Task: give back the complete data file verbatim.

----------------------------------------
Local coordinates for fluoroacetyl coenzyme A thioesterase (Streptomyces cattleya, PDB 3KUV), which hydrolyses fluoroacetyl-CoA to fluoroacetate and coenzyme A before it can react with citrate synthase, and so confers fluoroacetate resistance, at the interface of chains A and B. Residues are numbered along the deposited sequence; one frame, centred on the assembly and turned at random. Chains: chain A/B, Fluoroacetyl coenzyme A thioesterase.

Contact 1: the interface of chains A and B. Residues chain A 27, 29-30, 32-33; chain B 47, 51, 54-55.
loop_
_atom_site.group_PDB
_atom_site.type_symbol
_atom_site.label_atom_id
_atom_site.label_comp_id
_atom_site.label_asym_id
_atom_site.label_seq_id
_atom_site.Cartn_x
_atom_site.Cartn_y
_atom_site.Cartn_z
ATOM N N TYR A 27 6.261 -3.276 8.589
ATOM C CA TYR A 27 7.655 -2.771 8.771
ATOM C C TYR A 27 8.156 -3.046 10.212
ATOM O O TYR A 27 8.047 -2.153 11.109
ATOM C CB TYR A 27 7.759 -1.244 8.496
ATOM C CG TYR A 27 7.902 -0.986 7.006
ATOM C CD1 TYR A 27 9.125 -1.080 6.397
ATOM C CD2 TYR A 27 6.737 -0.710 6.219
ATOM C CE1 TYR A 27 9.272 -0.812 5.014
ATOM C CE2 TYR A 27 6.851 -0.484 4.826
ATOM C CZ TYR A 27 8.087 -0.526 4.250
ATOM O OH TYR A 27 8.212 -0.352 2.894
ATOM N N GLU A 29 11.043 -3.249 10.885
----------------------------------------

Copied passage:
Local coordinates for fluoroacetyl coenzyme A thioesterase (Streptomyces cattleya, PDB 3KUV), which hydrolyses fluoroacetyl-CoA to fluoroacetate and coenzyme A before it can react with citrate synthase, and so confers fluoroacetate resistance, at the interface of chains A and B. Residues are numbered along the deposited sequence; one frame, centred on the assembly and turned at random. Chains: chain A/B, Fluoroacetyl coenzyme A thioesterase.

Contact 1: the interface of chains A and B. Residues chain A 27, 29-30, 32-33; chain B 47, 51, 54-55.
loop_
_atom_site.group_PDB
_atom_site.type_symbol
_atom_site.label_atom_id
_atom_site.label_comp_id
_atom_site.label_asym_id
_atom_site.label_seq_id
_atom_site.Cartn_x
_atom_site.Cartn_y
_atom_site.Cartn_z
ATOM N N TYR A 27 6.261 -3.276 8.589
ATOM C CA TYR A 27 7.655 -2.771 8.771
ATOM C C TYR A 27 8.156 -3.046 10.212
ATOM O O TYR A 27 8.047 -2.153 11.109
ATOM C CB TYR A 27 7.759 -1.244 8.496
ATOM C CG TYR A 27 7.902 -0.986 7.006
ATOM C CD1 TYR A 27 9.125 -1.080 6.397
ATOM C CD2 TYR A 27 6.737 -0.710 6.219
ATOM C CE1 TYR A 27 9.272 -0.812 5.014
ATOM C CE2 TYR A 27 6.851 -0.484 4.826
ATOM C CZ TYR A 27 8.087 -0.526 4.250
ATOM O OH TYR A 27 8.212 -0.352 2.894
ATOM N N GLU A 29 11.043 -3.249 10.885